The answer is yes, we can, and we do it by introducing another fundamental geometrical concept, that of. To visualize this, picture holding a piece of string spanned between your two hands. The string is flat and straight. Now twist one end of the string about itself, while keeping the other end fixed. The string is still straight and flat, but now possesses an intrinsic “twist”. If we were to transport a tangent vector along this “twisted” string, its orientation would also “twist” and thus change, even though the string possesses no curvature. Here is an illustration :torsion

File:Torsion along a geodesic.svg - Wikipedia, the free encyclopedia

This is the basic idea behind. It is an intrinsic geometric property just like curvature, and can also be defined using the notion of parallel transport, again just like curvature. Producing the end result of a parallel-transported vector not coinciding with the original vector can thus be done by performing the parallel transport on a surface with curvature ( but no torsion ), on a surface with torsion but no curvature, or by any suitable combination of torsion and curvature. There is thus an infinite number of different ways to produce the same outcome.torsion

Mathematically, the object which reflects the “mix” of curvature and torsion on a given space-time is called a. In the case of standard General Relativity the so-called “Levi-Civita connection” is used; this connection has the property that it is everywhere torsion-free, i.e. space-time under this connection possesses only curvature, but no torsion. This is our normal Riemann space-time. The generalization of GR is now obvious - we can simply permit other connections on our space-time, thus introducing torsion, and see what happens. The resulting theory is calledconnection, and concerns space-times which, in the general case, can have both curvatureEinstein-Cartan theorytorsion. GR is now just a special case of ECT where torsion vanishes everywhere; on the other end of the scale sits a theory where curvature vanishes everywhere, and space-time possessesandtorsion; this model is calledonly, and the space-time is called Weizenboeck space-time. Between these two extremes is an infinite spectrum of models where curvature and torsion are mixed to varying degrees; the fascinating aspect of this is that all of these theories can produce equivalent physics. For example, the gravitational field of the earth can be described via curved space-time in GR, but it can also be completely equivalently described as a flat space-time with torsion under teleparallelism. The resulting physics are equivalent in this case. What this means is that space-time physics are independent of the choice of coordinates, but they are also independent of the choice of connection to some degree. This is an entirely new symmetry, in fact it can be shown that this is a multi-valued gauge symmetry on space-time itself.Teleparallelism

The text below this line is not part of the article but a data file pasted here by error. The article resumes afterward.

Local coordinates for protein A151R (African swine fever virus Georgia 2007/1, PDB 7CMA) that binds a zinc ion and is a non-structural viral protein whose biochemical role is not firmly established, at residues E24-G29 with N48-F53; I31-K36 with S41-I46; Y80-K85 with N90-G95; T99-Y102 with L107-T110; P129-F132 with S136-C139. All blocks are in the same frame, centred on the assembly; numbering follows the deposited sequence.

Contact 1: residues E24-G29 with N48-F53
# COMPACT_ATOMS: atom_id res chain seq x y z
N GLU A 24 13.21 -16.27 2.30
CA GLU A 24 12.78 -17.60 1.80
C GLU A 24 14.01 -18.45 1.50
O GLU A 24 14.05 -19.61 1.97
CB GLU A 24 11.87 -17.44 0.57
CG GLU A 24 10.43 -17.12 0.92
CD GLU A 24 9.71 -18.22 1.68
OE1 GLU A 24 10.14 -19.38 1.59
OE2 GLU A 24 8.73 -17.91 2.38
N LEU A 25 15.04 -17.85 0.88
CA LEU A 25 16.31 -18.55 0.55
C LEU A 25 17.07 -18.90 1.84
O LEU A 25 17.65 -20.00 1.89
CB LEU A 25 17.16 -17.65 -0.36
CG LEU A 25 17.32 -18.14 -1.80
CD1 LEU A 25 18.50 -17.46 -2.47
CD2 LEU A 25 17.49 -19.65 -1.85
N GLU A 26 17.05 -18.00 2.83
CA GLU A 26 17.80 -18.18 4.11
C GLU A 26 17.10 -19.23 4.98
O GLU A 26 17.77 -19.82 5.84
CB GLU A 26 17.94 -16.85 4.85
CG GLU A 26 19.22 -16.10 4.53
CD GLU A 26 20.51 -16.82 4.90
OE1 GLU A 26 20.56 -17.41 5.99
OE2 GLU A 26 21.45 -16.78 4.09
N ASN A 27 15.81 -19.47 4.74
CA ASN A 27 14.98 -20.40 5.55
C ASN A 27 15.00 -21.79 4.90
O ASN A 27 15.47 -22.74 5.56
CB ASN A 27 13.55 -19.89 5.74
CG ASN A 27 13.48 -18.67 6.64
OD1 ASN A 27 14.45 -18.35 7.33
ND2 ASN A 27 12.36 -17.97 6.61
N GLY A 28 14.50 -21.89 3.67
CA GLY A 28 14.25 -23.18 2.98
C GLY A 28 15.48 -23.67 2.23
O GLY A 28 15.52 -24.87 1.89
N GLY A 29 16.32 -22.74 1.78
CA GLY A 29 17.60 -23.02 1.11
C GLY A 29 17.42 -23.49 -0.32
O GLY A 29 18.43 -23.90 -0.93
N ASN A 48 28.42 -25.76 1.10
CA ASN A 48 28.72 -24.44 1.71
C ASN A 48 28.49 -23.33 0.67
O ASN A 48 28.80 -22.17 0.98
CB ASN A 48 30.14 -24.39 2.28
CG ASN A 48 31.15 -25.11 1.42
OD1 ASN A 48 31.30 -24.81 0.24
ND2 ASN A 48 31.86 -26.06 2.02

As it turns out, space-times with torsion and space-times with curvature are notequivalent when it comes to the physical outcomes. Coming back to the original problems of GR, it turns out that in space-times with torsion the spin-orbit coupling problem is trivially solved; it also turns out that singularities in black holes no longer occur in ECT, eliminating this problem as well ! It will skip the mathematical details here, as papers treating these results can be easily found on arXiv.entirely

This concludes my little presentation. Note that I have foregone mathematical rigour ( of which I as a non-mathematician am not capable anyway ) in favour of intuitive understanding here, so don’t hang me on the mathematical details.